At Acumen Latam Impact Ventures (or ALIVE Ventures), one of our solar energy investments has reached over 100,000 beneficiaries with their solar installations in off-grid areas of Colombia.
But we know this isn’t impact.
We can infer from these numbers that there are likely positive changes occurring for those people and their communities. But we don’t know how positive, profound or persistent those changes may be. Most importantly, from that count we don’t know how our investee might further improve the impact of its services.
To generate such insights with all of our portfolio companies, we take a direct-to-beneficiary approach, assessing impact by surveying the people and businesses whose lives and companies are affected by portfolio company products and services.
To illustrate how we have begun to move from counting beneficiaries to generating actionable impact data, we’ll dig into the results of an impact measurement study – conducted in partnership with 60 Decibels – which helped us understand, for those off-grid communities, what changes occurred because of the services provided, and why the results of that study are key to improving impact (and business) performance.
Despite significant expansion of the electric grid, about 20 million Latin Americans do not have access to electricity. Access to clean, renewable energy can help off-grid households move up the energy ladder and improve health, education, and economic outcomes which endure over time.
Sunco, formerly SunColombia, is a solar energy EPC (engineering, procurement, and construction) company with a strong focus on social impact. The company has developed solar systems for off-grid communities with a focus on electrifying rural schools in Colombia, thus allowing students and teachers to have a sustainable and constant source of energy. This line of business was the focus for the impact measurement study.
To date, Sunco has helped more than 100,000 beneficiaries access renewable energy. We spoke to some of them to find out how that renewable energy had affected their lives.
“The teaching quality has improved, 100%. Access to permanent energy opens doors to other important services; in our case to the internet.”
“With the panels, you can turn on the light, it has improved the security, and now I can review homework at night.”
Our impact measurement project, implemented in partnership with 60 Decibels, focused on how Sunco is impacting schoolteachers and students in the schools where it had completed installations.
Type 1 installations refer to solar panels only (‘aulas solares’). Type 2 installations refer to solar panels and other education-related tools delivered to the schools (‘aulas solares interactivas & kioscos’). The study was completed via telephone calls to 151 school administrators and 152 parents of students across a random sample of 474 schools in off-grid areas of Colombia.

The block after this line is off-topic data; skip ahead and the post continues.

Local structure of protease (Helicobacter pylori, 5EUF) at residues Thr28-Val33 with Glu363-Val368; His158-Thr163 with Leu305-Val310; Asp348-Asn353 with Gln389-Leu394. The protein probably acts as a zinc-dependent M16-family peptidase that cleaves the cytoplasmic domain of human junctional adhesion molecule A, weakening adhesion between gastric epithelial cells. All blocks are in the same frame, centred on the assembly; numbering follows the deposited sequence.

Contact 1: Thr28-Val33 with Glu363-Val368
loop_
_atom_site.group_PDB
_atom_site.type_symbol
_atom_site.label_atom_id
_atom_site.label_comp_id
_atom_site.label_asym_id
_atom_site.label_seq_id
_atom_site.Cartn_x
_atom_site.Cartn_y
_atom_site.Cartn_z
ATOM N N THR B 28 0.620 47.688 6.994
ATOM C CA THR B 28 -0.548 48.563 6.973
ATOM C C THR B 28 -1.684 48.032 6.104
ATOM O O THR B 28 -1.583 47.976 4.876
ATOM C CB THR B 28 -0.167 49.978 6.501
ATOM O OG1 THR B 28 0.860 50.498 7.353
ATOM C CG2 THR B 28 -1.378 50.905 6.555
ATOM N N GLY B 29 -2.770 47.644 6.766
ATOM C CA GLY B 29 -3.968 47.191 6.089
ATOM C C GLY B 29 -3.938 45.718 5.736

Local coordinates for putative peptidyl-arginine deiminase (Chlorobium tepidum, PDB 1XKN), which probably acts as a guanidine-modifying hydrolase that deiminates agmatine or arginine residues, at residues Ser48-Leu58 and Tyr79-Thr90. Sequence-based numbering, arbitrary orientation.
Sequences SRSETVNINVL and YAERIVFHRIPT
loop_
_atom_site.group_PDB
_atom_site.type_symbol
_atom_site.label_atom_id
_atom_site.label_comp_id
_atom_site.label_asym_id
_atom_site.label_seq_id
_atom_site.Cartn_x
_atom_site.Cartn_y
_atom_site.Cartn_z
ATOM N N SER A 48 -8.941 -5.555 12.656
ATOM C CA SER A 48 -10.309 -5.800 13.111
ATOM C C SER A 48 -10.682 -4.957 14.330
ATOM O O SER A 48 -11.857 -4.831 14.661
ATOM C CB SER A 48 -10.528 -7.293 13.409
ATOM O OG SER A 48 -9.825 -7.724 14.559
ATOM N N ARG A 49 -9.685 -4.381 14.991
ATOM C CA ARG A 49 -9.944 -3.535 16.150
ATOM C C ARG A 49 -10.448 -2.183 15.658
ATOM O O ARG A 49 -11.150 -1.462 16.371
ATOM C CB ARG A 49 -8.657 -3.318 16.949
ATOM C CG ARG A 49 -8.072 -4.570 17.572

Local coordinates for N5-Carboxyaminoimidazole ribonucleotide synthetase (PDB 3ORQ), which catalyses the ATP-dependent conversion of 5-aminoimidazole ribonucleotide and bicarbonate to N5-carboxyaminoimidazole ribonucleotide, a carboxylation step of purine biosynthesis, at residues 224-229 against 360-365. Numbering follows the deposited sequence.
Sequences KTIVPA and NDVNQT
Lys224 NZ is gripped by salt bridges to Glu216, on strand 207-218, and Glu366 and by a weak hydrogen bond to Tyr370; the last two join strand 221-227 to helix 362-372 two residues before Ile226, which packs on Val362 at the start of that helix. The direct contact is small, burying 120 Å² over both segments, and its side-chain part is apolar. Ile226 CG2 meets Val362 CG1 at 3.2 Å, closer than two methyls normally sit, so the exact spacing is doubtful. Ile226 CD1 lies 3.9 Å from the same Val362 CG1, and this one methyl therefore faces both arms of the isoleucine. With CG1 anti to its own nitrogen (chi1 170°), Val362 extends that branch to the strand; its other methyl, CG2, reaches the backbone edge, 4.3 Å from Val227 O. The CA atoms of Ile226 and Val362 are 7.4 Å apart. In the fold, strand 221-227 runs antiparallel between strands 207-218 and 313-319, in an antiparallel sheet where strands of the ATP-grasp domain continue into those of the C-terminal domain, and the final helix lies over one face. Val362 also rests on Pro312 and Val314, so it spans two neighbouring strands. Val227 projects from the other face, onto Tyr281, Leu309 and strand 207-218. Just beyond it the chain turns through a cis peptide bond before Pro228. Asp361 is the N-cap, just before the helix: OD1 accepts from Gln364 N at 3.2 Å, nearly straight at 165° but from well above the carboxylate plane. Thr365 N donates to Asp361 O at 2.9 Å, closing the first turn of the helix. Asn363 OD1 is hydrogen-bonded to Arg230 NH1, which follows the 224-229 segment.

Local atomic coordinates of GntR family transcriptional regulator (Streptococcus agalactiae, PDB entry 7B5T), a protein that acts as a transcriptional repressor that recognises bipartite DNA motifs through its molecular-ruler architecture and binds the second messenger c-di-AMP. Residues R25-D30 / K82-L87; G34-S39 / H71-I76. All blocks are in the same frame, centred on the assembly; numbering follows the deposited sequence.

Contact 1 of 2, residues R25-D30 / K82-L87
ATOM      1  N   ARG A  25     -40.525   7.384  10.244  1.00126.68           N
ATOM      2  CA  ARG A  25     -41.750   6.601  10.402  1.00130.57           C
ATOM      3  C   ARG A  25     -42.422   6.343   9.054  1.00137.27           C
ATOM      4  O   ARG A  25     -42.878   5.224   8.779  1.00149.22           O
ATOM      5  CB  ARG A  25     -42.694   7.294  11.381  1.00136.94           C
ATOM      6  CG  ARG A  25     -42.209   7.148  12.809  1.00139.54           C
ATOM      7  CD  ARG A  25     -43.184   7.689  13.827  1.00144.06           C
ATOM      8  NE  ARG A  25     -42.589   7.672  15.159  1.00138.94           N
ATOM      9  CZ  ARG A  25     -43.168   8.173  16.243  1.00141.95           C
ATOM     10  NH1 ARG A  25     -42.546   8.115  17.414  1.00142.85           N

Here is a snapshot of the results of the study:
What we heard
The study revealed powerful evidence of the positive effects electricity generation can bring to not just previously off-grid schools, but the overall communities they are a part of.
For example, 34% of school administrators reported that the school is used for community activities now where it was not previously thanks to Sunco’s services. Of the parents in communities where the school has a Type 2 installation (provision of educational tools), more than half of parents reported that they have used the tools themselves. These data demonstrate a direct impact on the community more broadly, beyond the impact on the students while they are in class.
In terms of education experience, 83% of parents and 90% of school administrators said it had improved. Administrators cited being “better able to teach”, “improved academic performance”, and “improved classroom facilities” as outcomes being generated by the energy access.
It is also clear that the solar installations have generated overall quality of life improvements. An impressive 85% of school administrators reported improved quality of life due to: improved condition of school/classrooms, improved quality of education, and accessing energy, for themselves or students.
The results from this study indicate that Sunco is not only reaching underserved communities but having a significant impact in their lives.
Acting on insights
These results take Sunco several steps further from simply saying how many lives they have impacted. The insights can now be used as data-driven evidence which validates Sunco’s social impact thesis, helping to improve relations with external stakeholders, onboard new clients, and even internally to improve recruitment and retention.
Furthermore, Sunco has understood in a deeper way the “ripple effect” of their school-based solar installations. Not only do educational spaces improve, but the schools also seem to become hubs for other community activities and electricity uses.
Thus, these data point to the importance of not just installing solar panels, but the impact opportunity offered by delivering complementary solutions which provide community training, tools, and maintenance, all of which may amplify the positive impacts of the installations in the long term.
Sunco is now bolstering efforts to better their post-installation support. They are also exploring new strategies to deliver more digital tools to these schools, helping communities to take full advantage of the electricity, further expanding the potential for positive community impacts generated through the electrification of rural schools.
Alan Pierce is impact and knowledge sharing manager at Acumen Latam Impact Ventures.